BEGGING the world's oil-producing nations is no way to conductthe nation's energy policy. Unfortunately, the United States has painted itself into this corner and doesn't have many other short-term choices.
This time the imploring worked.
The Organization of Petroleum Exporting Countries, the 10-member oil producers' cartel, voted this week to increase its production by 7 percent. With the exception of Iran (which later agreed to increase its production to preserve its market share), the other OPEC countries realized that without the modest boost, they might jeopardize the current global economic recovery.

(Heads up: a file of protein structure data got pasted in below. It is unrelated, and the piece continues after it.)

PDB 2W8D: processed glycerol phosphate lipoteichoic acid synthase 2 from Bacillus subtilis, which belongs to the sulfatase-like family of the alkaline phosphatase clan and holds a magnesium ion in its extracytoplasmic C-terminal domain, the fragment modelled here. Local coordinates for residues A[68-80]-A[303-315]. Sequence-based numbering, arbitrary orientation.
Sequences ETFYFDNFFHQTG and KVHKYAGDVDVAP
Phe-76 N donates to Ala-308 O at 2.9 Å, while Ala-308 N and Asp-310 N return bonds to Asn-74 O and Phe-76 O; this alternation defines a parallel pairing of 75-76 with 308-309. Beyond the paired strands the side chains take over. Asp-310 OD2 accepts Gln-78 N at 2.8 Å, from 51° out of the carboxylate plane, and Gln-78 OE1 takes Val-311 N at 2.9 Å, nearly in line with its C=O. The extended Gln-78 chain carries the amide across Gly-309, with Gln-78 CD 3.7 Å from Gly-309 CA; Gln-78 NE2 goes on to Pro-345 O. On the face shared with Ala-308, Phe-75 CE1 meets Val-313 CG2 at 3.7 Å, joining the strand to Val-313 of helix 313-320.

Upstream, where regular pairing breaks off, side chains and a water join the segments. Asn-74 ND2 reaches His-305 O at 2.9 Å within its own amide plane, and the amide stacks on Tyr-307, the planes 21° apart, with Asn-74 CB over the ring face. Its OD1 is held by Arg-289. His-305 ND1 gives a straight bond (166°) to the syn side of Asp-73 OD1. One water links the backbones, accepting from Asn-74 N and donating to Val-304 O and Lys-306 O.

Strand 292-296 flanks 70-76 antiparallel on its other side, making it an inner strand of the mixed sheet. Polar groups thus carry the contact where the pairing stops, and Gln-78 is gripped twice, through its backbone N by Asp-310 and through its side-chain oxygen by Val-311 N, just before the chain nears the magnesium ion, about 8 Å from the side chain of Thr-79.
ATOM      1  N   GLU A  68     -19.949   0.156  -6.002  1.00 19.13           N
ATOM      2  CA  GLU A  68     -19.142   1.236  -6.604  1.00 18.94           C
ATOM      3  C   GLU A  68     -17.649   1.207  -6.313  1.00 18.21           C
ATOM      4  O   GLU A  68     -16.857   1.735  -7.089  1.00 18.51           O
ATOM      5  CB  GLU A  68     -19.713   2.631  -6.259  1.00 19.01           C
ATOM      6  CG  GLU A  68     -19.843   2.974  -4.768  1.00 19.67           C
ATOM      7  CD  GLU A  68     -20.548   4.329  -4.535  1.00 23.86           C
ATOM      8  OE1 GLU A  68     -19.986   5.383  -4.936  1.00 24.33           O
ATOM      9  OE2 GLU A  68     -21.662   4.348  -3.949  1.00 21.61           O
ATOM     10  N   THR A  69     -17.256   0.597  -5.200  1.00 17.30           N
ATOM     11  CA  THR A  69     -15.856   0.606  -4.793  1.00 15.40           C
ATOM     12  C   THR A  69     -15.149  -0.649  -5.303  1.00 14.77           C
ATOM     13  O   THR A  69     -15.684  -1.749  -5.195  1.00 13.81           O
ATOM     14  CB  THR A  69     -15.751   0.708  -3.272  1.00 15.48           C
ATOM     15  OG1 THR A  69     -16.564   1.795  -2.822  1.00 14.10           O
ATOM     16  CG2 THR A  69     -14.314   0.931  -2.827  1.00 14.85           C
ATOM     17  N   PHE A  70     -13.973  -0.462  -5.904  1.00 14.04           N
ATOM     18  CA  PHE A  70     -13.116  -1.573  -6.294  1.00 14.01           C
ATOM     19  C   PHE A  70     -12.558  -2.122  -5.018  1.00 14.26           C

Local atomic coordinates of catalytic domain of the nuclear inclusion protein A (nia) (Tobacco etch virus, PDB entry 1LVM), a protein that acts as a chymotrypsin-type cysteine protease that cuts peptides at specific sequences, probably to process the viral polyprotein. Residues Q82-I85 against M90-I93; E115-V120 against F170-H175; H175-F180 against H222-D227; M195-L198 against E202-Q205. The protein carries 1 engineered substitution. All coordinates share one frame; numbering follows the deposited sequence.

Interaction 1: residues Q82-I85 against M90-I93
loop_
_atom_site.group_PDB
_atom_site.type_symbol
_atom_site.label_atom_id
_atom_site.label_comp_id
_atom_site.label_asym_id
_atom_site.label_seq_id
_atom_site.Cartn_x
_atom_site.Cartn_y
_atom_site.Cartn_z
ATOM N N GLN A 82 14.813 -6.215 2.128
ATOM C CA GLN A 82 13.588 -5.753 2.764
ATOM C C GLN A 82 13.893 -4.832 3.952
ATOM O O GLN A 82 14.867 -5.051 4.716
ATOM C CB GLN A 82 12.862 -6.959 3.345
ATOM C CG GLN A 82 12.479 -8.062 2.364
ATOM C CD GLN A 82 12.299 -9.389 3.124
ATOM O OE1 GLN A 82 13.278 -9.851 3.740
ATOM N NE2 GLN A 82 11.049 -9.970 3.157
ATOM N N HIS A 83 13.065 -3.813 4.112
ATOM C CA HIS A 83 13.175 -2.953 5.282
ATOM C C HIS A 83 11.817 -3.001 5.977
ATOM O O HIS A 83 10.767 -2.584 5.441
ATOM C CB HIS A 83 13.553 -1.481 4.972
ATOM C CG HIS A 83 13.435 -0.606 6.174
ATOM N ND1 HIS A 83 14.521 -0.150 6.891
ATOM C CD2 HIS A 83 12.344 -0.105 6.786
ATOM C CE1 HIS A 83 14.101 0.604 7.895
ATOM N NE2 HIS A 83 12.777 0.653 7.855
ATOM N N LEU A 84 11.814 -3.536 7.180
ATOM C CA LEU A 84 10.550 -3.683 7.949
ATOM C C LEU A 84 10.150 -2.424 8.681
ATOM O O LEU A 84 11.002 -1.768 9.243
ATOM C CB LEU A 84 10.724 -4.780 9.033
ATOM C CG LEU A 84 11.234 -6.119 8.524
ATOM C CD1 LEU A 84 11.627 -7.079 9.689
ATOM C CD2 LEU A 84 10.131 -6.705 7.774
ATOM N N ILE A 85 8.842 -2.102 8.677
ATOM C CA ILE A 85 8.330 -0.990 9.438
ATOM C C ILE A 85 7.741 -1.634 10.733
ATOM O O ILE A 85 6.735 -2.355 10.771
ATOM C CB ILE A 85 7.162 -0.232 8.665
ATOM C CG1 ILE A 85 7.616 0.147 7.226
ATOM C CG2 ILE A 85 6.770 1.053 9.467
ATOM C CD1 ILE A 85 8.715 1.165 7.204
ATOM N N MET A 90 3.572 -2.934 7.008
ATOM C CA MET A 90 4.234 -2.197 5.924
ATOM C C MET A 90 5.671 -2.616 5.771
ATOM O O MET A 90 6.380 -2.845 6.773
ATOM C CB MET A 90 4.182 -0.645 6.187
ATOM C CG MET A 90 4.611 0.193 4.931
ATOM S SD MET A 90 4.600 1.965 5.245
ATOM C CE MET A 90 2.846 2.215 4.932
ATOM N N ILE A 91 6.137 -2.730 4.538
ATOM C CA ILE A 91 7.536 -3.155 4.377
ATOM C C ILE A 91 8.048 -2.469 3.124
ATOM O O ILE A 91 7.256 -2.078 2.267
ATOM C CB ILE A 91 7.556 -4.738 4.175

In essence, OPEC ministers voted to restore the production cuts -- about 1.45 million barrels a day -- made last year when a worldwide oil glut caused crude oil prices to fall to $11 a barrel. The production increases are expected to allow refiners to replenish depleted inventories, satisfy projected demand and stabilize prices at about $25 a barrel.
The current "crisis" isn't over. Even though the United States is more energy efficient than two decades ago, it's also more reliant on imported oil today than during the oil crises of 1973 and 1979. As a result, the economy remains far too vulnerable to OPEC's price manipulations.
A decade of low prices has lulled us into a dangerous complacency. We need renewed focus on decreasing our petroleum dependence.
This means developing more energy-efficient cars and less polluting methods for burning coal. If we fail to act, we will remain subject to OPEC's whims.